KUALA LUMPUR: A think tank today urged Putrajaya to aim for an expansionary national budget to help the country cope with global economic challenges even if it means forgoing a budget deficit of under 3%.
At a media briefing on its quarterly economic tracker for July to September, the Socio-Economic Research Centre (SERC) spoke of concerns over a global recession, made worse by the prolonged US-China trade war, volatile oil prices and geopolitical risks like Brexit and conflicts in the Middle East.
SERC executive director Lee Heng Guie said these uncertainties had impacted the economy, contributing in particular to a slowdown in the growth of private investments and exports as businesses adopt a more cautious approach.
However, he said the good news was that private sector consumption and consumer spending were “holding the fort”.
“Being a small and highly open economy, Malaysia remains vulnerable to external trade or financial shocks,” he said.
He urged Putrajaya to continue enhancing economic resilience and to introduce structural reforms to ensure sustainable economic growth.
“Delays or resistance to the reform agenda could undermine confidence, leading to lower investment and growth,” he added.
Given the global economic challenges, however, he said the government should on a more immediate front aim for an expansionary budget with an increase in supply of money in the economy, whether through increased spending or tax cuts.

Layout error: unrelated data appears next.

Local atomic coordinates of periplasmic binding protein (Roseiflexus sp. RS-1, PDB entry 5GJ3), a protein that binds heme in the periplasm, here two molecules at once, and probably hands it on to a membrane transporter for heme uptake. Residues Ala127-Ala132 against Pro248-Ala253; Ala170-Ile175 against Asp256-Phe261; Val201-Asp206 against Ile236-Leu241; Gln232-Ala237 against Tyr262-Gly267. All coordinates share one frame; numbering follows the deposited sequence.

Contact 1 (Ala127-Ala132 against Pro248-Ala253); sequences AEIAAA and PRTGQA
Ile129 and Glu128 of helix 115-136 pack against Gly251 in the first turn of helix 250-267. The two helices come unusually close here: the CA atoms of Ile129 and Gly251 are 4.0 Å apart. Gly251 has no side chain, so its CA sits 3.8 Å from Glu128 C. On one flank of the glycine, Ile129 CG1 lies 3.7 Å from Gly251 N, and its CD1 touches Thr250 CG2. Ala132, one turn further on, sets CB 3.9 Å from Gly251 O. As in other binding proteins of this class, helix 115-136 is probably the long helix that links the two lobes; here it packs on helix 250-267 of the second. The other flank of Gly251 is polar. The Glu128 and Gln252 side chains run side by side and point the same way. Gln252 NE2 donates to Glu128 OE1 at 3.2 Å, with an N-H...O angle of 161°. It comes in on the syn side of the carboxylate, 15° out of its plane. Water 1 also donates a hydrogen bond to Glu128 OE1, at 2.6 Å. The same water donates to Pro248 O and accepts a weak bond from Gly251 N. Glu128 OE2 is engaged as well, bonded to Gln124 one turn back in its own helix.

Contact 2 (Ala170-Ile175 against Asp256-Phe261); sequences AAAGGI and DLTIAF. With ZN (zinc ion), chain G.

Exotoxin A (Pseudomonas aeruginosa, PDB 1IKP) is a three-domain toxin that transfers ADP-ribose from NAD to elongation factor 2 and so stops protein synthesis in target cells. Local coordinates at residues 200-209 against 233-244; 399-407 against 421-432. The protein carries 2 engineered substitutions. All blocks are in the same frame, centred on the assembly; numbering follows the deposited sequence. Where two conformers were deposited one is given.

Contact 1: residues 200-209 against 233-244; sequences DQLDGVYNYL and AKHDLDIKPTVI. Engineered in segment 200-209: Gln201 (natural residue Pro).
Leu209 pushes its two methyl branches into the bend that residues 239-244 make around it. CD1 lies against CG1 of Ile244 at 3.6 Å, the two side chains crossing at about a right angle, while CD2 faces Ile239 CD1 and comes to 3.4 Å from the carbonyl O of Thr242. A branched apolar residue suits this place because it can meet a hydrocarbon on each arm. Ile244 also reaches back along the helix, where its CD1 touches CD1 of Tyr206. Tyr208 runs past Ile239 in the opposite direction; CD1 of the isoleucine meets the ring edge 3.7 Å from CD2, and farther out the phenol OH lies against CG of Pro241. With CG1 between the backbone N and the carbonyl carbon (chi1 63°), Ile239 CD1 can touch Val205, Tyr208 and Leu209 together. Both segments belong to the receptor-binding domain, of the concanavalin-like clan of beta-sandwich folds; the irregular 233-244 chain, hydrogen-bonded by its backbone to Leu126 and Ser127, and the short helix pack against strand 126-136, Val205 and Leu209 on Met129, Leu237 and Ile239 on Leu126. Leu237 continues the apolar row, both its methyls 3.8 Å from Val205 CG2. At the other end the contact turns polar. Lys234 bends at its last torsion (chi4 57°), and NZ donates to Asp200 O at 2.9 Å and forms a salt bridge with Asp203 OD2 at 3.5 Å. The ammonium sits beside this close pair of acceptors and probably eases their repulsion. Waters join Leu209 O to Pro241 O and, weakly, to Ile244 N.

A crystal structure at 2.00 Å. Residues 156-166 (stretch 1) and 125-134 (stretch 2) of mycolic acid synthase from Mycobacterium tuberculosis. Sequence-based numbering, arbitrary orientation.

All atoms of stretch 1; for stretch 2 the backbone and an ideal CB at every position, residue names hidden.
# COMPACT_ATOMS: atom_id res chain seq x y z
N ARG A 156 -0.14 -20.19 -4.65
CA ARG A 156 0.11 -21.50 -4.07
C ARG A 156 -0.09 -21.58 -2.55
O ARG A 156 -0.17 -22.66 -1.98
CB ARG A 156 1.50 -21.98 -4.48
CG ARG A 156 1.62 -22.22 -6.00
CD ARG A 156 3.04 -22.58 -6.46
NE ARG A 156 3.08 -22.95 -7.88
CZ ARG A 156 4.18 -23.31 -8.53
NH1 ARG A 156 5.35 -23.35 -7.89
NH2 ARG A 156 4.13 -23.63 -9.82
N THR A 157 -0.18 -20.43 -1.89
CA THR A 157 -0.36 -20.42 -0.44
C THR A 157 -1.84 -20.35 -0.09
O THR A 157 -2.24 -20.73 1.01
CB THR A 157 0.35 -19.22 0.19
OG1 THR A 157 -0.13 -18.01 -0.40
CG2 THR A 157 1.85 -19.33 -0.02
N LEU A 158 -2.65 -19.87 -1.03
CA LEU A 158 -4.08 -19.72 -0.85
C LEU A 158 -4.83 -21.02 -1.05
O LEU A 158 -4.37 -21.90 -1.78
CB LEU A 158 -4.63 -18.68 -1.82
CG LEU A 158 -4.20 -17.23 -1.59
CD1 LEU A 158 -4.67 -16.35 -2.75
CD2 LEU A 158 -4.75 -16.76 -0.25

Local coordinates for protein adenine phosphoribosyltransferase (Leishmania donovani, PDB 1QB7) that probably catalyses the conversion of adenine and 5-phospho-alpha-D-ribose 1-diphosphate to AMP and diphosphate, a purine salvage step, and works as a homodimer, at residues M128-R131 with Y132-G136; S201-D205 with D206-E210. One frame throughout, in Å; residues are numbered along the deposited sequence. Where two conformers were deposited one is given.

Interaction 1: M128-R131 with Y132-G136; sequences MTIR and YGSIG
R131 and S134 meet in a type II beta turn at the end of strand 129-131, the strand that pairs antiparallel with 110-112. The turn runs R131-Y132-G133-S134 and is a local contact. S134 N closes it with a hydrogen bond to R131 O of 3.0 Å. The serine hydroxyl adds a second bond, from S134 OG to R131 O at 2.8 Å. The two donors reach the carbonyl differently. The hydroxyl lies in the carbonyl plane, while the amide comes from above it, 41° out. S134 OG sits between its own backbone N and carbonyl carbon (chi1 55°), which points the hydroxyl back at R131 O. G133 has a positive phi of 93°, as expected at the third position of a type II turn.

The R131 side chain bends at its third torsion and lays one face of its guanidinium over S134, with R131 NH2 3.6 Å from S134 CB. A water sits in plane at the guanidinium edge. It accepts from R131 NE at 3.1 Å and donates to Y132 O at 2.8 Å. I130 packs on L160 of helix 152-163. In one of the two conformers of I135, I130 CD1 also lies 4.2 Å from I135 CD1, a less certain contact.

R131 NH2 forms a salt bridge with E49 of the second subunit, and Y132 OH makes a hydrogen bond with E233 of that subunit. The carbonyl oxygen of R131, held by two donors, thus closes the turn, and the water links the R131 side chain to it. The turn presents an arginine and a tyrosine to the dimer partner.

He said this included allocating bigger budgets for development with a focus on education, utilities, ports, healthcare, housing, digital infrastructure, tourism, industrial development and small and medium-sized enterprises.
He also proposed an expansion of job-matching services and the introduction of an “attach-train-employee” programme by giving incentives to the private sector to provide job opportunities for fresh graduates.
He spoke of a need to increase productivity and skills through allocations for programmes, adding that private investments can be revitalised through incentives, allowances and freezes on foreign worker levy hikes.
He also suggested that the government enhance consumer spending through more personal and lifestyle tax reliefs, as well as greater direct cash assistance for the Bottom 40 group.
“The persistent overhang in residential and commercial properties also requires urgent and prompt policy intervention,” he said, adding that there was nearly RM25 billion in unsold properties in the first quarter of the year.
Lee said the government could review the minimum threshold of RM1 million for foreigners to buy properties, noting that only 1% of homes in the country were owned by foreigners as of 2016.
He also urged the government to abolish the 5% real property gains tax on the disposal of properties after the fifth year.
Although an expansionary budget might see the government miss its target of a 3% budget deficit, Lee said it was necessary.
“It’s still a deficit but perhaps they can compromise a little bit and have a deficit of 3.2%.
“Don’t fixate on the 3% target. We need an expansionary budget to counter the effects of the recession, we need to protect vulnerable groups.”
He said based on his forecast, the shortfall from the sales and services tax should be manageable as the government is still meeting its revenue targets for the first half of the year.
He said this received a boost from the special one-off dividend from Petronas as well as revenue from the sale of assets and the new departure levy.
Finance Minister Lim Guan Eng will table Budget 2020 in the Dewan Rakyat on Oct 11.